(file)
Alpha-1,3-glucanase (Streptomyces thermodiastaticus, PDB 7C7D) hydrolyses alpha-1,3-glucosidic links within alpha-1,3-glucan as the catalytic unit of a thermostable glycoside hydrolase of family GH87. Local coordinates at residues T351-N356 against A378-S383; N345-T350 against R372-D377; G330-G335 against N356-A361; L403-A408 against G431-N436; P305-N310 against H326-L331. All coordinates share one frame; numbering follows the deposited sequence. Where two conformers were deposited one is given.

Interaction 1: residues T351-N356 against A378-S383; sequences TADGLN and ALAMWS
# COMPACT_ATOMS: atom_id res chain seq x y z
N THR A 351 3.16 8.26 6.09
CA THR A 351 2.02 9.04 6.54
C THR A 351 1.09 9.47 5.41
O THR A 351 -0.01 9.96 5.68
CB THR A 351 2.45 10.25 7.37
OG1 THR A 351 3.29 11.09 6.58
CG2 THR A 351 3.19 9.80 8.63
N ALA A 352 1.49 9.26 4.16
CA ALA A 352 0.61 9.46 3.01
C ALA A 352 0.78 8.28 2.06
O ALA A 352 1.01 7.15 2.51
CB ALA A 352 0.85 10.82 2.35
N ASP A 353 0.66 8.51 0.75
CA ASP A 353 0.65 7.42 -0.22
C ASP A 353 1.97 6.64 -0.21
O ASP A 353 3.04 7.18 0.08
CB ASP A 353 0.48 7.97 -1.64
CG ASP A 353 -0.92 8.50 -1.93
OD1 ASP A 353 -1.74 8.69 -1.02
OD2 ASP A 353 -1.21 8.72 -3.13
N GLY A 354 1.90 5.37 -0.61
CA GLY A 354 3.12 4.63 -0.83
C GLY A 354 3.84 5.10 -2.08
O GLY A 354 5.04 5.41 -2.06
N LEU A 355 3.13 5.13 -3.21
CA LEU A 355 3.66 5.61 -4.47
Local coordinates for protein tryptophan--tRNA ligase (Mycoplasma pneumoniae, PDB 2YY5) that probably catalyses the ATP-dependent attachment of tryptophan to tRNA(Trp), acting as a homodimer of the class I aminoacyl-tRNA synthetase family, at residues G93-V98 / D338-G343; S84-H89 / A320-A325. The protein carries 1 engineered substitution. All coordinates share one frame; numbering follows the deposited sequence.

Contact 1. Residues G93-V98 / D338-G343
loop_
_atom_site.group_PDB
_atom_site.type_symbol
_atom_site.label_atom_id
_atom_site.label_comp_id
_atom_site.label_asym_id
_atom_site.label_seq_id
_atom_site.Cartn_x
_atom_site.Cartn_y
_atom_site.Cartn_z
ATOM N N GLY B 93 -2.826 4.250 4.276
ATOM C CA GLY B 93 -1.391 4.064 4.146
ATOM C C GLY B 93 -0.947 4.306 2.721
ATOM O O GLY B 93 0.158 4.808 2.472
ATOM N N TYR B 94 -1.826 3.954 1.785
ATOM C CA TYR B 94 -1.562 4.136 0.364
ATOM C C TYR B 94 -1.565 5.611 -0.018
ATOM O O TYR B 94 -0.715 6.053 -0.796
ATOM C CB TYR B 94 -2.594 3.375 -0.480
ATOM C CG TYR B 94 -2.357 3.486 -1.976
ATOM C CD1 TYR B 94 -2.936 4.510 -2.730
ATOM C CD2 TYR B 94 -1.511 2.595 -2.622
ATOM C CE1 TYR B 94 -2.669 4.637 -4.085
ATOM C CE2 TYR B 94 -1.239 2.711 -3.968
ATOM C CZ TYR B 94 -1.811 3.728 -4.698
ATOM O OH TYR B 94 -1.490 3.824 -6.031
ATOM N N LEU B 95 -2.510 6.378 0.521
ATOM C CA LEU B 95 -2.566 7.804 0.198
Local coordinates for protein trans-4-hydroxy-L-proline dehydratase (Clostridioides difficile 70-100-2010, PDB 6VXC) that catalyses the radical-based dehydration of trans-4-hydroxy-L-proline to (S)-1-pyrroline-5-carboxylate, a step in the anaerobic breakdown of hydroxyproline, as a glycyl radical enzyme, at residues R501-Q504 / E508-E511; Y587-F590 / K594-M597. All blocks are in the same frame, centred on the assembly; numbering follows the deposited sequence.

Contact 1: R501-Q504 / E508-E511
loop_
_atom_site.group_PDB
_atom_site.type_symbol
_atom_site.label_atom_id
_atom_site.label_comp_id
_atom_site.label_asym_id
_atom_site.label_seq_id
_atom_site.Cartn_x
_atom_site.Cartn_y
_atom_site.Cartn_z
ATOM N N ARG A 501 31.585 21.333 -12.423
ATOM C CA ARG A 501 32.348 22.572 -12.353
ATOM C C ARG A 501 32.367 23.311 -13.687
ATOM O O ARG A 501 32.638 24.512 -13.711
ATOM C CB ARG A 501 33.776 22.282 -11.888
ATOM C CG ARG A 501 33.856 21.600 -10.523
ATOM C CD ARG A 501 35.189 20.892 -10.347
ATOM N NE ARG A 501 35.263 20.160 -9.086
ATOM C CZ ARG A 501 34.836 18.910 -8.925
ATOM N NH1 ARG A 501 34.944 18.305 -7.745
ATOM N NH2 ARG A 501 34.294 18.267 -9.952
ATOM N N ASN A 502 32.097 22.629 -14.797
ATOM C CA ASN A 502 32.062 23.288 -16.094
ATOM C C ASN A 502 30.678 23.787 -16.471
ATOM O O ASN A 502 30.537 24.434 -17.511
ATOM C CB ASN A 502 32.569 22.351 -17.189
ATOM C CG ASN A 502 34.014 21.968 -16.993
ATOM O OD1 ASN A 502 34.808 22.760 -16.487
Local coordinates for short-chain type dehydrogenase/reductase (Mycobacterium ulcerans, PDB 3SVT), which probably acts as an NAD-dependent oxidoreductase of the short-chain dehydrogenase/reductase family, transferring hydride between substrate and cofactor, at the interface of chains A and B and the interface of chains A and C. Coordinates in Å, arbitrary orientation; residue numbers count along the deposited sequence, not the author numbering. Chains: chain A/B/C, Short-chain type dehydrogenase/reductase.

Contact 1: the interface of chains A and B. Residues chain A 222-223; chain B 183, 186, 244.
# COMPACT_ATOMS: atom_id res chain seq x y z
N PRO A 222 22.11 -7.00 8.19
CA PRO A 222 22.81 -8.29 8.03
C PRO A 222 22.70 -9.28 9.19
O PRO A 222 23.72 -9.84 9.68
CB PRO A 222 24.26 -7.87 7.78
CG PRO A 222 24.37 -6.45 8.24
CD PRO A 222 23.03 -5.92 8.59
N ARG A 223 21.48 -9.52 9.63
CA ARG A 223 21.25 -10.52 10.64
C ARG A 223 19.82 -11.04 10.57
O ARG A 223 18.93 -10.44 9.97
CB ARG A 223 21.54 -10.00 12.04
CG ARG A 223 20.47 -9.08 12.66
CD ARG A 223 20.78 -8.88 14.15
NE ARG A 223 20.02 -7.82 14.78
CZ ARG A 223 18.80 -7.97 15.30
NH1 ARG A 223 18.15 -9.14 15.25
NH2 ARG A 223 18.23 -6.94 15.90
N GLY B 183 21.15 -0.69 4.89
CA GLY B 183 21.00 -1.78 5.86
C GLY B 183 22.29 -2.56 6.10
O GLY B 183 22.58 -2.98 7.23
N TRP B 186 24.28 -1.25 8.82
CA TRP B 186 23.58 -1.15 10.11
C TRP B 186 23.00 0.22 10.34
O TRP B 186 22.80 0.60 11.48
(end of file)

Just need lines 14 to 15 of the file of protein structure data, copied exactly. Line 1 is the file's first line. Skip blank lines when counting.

O ALA A 352 1.01 7.15 2.51
CB ALA A 352 0.85 10.82 2.35